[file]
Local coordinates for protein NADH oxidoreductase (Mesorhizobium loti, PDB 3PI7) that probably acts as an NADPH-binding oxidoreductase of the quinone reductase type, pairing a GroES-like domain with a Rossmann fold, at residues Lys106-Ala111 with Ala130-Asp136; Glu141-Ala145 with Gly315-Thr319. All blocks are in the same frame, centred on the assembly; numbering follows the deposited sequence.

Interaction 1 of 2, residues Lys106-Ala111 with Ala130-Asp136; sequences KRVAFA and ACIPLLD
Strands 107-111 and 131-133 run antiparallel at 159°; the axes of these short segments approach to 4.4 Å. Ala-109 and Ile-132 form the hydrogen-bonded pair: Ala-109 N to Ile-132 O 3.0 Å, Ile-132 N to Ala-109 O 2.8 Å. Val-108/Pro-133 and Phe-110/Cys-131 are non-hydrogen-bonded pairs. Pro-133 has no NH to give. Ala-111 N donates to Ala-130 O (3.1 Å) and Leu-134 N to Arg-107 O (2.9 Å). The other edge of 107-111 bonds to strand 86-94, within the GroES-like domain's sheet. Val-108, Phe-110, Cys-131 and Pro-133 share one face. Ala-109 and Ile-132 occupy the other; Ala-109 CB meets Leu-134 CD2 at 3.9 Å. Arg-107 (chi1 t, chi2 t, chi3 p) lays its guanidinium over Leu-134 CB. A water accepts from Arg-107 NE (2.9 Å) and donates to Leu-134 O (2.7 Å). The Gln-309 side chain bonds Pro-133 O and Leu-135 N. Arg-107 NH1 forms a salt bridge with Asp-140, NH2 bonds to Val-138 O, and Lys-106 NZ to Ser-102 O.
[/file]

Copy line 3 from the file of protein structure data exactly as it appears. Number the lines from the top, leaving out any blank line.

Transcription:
Strands 107-111 and 131-133 run antiparallel at 159°; the axes of these short segments approach to 4.4 Å. Ala-109 and Ile-132 form the hydrogen-bonded pair: Ala-109 N to Ile-132 O 3.0 Å, Ile-132 N to Ala-109 O 2.8 Å. Val-108/Pro-133 and Phe-110/Cys-131 are non-hydrogen-bonded pairs. Pro-133 has no NH to give. Ala-111 N donates to Ala-130 O (3.1 Å) and Leu-134 N to Arg-107 O (2.9 Å). The other edge of 107-111 bonds to strand 86-94, within the GroES-like domain's sheet. Val-108, Phe-110, Cys-131 and Pro-133 share one face. Ala-109 and Ile-132 occupy the other; Ala-109 CB meets Leu-134 CD2 at 3.9 Å. Arg-107 (chi1 t, chi2 t, chi3 p) lays its guanidinium over Leu-134 CB. A water accepts from Arg-107 NE (2.9 Å) and donates to Leu-134 O (2.7 Å). The Gln-309 side chain bonds Pro-133 O and Leu-135 N. Arg-107 NH1 forms a salt bridge with Asp-140, NH2 bonds to Val-138 O, and Lys-106 NZ to Ser-102 O.